The Routledge Companion to Nineteenth Century Philosophy

By Dean Moyar | Go to book overview

16
DARWIN’S
PHILOSOPHICAL
IMPACT

Richard A. Richards


Synopsis

Darwin’s philosophical impact derives from his naturalism and explanatory pluralism. His naturalism is constituted by the requirement that causes be observed and to the degree observed; the requirement that causes unify phenomena by explanation; and a continuity thesis that humans are part of nature and are to be explained on the same principles as other organisms. His explanatory pluralism not only appeals to natural selection, but also to sexual selection, evolutionary ancestry and more. The philosophical impact of this naturalism can be seen in the pragmatic naturalization of inquiry, the development of a historical metaphysics, and the contemporary evolutionary accounts of human psychology and social ecology. These pose challenges to traditional philosophical ways of conceiving human psychology, moral judgment and normativity, based on among other things, the assumptions about the nature of value, the roles of reason and emotion, and the functioning of moral judgments.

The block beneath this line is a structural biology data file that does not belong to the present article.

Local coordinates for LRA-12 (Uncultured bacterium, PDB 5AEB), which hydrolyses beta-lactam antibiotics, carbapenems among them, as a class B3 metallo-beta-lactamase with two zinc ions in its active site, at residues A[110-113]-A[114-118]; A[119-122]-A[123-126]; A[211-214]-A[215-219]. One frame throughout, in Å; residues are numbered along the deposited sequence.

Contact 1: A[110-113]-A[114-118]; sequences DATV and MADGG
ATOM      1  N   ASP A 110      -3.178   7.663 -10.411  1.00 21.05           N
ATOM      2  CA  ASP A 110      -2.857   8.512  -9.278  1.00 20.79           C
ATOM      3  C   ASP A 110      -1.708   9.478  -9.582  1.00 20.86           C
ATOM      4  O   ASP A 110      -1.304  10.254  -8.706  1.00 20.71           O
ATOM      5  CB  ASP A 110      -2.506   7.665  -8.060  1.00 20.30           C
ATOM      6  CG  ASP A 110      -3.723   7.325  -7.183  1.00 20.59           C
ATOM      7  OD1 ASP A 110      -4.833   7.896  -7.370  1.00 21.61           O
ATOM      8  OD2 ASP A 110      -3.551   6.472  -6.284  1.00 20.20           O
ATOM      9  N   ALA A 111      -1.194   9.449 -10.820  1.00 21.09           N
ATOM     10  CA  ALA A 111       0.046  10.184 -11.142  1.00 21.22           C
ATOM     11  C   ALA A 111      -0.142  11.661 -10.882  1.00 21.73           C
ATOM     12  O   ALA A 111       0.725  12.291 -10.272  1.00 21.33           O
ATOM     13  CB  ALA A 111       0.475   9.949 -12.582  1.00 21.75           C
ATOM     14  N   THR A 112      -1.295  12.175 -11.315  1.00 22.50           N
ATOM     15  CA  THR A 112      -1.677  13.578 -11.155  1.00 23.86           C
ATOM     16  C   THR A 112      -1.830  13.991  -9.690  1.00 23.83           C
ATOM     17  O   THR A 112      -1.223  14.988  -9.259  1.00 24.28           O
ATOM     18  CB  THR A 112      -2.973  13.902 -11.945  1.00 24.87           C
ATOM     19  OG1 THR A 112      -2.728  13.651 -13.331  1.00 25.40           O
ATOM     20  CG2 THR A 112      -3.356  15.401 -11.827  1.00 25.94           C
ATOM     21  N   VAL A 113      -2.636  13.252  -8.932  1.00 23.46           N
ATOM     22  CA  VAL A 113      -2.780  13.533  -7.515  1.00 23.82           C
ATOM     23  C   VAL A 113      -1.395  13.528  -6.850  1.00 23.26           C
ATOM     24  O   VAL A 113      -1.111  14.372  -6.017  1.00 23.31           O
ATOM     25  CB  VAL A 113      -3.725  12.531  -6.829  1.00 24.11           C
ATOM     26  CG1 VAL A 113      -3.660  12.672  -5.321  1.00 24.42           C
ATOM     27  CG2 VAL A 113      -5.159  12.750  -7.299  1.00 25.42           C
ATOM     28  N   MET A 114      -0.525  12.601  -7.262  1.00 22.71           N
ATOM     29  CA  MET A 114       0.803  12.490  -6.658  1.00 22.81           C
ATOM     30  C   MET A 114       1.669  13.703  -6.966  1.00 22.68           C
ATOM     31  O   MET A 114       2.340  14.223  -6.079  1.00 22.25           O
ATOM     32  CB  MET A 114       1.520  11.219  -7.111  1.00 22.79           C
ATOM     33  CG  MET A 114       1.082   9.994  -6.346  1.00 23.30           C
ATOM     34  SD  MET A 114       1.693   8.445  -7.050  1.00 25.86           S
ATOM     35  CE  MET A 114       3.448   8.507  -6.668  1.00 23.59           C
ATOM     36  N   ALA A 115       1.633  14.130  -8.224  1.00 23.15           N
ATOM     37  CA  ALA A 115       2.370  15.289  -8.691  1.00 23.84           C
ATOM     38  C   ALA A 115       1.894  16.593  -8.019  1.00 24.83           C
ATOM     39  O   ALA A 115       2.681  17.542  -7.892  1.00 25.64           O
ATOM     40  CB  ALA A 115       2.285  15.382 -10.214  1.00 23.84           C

1. Introduction

The scientific significance of Darwin and his theory of evolution is obvious. Evolutionary theory has become the foundation of modern biology, and has been extended to a variety of other fields. We find, for instance, evolutionary explanations and models beyond the traditional biological disciplines into psychology and social psychology, anthropology, economics and linguistics. Recognition of this influence has lead many commentators to classify Darwin with Newton and Einstein in the pantheon of scientific greats.

The philosophical impact of Darwin and his theory of evolution, on the other hand, is less obvious and more controversial. Introductory philosophy textbooks typically include few if any readings on, or references to evolution. Consequently, an introductory course in philosophy might never even have a discussion of Darwin

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